As a recently graduated midwife, Your Zen Mama spoke to me on such a deep level. Getting to read the experiences of women going through what I believe to be the biggest miracle in the world. The birth giving process is so unbelievable that not even science can explain it. Throughout my journey into becoming a midwife, I had to study the science behind going into labour and giving birth. That’s when I realised that scientists try and try, and yet in the end they have to admit to not knowing how it all starts. Well they know it’s a trigger of hormones, but what is the trigger?
From the many births I have been privileged to see, I have come to the point where I say ‘who knows, who cares’. I have chosen to let it remain a mystery, I guess I like it that way. No two births are the same but they are all equally beautiful. Not having kids of my own yet, I look forward to having my own experiences in this.
I would however like to share with you something I have learned on my journey into midwifery. When you read it, you might say ‘duh’ because, well, honestly, it really makes sense. I will try to keep it as simple as possible. There are two parts of the brain. The first or ‘old’ brain, the hypothalamus, and the second or ‘new’ brain, the neocortex. The old brain brings us a hormone called oxytocin, which is also called the ‘love hormone’. The new brain makes our bodies produce adrenaline, which gives us our fight or flight reflex. Even just with this information, I think it’s pretty clear that women in labour should avoid the whole ‘fight or flight’ thing and go straight to the ‘love hormone’ thing.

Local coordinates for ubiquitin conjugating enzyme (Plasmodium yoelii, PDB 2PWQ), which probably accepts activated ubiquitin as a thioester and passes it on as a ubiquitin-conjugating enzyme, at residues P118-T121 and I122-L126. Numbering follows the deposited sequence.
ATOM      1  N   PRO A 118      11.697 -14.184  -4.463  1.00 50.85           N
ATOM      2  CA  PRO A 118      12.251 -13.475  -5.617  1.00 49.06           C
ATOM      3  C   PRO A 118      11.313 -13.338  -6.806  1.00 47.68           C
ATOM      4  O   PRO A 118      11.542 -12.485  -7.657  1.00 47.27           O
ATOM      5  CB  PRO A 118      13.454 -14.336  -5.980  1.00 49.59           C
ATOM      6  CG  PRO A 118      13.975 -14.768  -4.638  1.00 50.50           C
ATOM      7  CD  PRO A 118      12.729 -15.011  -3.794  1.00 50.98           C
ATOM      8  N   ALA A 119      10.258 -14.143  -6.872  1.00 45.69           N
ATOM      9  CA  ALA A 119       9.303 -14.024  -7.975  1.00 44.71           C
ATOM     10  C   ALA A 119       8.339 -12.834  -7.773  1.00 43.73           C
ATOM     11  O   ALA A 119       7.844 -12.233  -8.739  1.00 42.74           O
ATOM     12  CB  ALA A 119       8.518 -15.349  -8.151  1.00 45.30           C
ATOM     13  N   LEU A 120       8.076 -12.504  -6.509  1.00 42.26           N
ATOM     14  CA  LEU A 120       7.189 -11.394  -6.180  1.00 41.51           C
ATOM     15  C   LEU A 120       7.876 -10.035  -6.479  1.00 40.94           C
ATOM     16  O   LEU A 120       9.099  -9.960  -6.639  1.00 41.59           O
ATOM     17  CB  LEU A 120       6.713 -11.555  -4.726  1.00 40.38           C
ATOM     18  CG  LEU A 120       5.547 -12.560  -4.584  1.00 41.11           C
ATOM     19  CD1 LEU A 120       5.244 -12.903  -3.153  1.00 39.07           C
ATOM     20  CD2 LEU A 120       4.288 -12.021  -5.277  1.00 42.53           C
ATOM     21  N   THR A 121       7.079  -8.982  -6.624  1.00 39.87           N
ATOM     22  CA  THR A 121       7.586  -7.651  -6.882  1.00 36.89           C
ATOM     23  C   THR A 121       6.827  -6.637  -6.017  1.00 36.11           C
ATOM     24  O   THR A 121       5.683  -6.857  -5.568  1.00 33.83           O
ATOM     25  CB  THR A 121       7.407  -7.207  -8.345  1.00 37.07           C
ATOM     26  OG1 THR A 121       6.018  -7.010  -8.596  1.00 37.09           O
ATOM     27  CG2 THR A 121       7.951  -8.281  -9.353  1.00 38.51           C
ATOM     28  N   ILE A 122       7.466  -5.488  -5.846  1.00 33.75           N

Oxytocin has many effects on our bodies. It makes us friendly,open, caring and loving and it’s triggered by cuddles, making love, breastfeeding, etc. which is obviously why it’s called the ‘love hormone’. Not only does oxytocin have an effect on our behaviour, it also affects us physically. During labour and birth, oxytocin is the hormone that creates contractions. While some of you might think, why would I want more contractions, well, every contraction is one closer to your little baby miracle of course. So does that mean you have to cuddle constantly during labour? Like that’s what you want to do, right… No, it’s all about activating that old brain of ours and avoiding the new one.
The neocortex, or new brain, gets activated by bright lights, loud noises, reasoning, clear and obvious talk. The hypothalamus, or old brain, gets activated by the exact opposite. Quiet, dimmed lights and most of all, being left to be. What I mean by that last bit is that you have to be able to do what you feel like doing. If you want your partner to rub your back, he must. If you want everyone to just leave you alone, they must. The pregnancy is something you can share with the people around you and so is the baby (really now, don’t be selfish), but this part, giving birth, is all about what your body tells you to do. Stand if you want to stand, lie down, squat, sit, whatever. Your bod y will guide you through it all if you let it. Don’t try reasoning with it, don’t try and work against those heavy contractions. Move with them and let them carry you instead of the other way around. See it as a bike ride into this brand new part of your life.
I’m Calize. Born and raised in South Africa only to move to Belgium at the age of 15. I am 23 years old now and just recently got married to the most amazing man alive (obviously). I have just graduated as a midwife and am currently waiting on news to work in a home environment instead of in a hospital, which is the norm in Belgium. I do not have any children yet, but I would like to have a big family. Five or six kids should do… (I better start soon then.)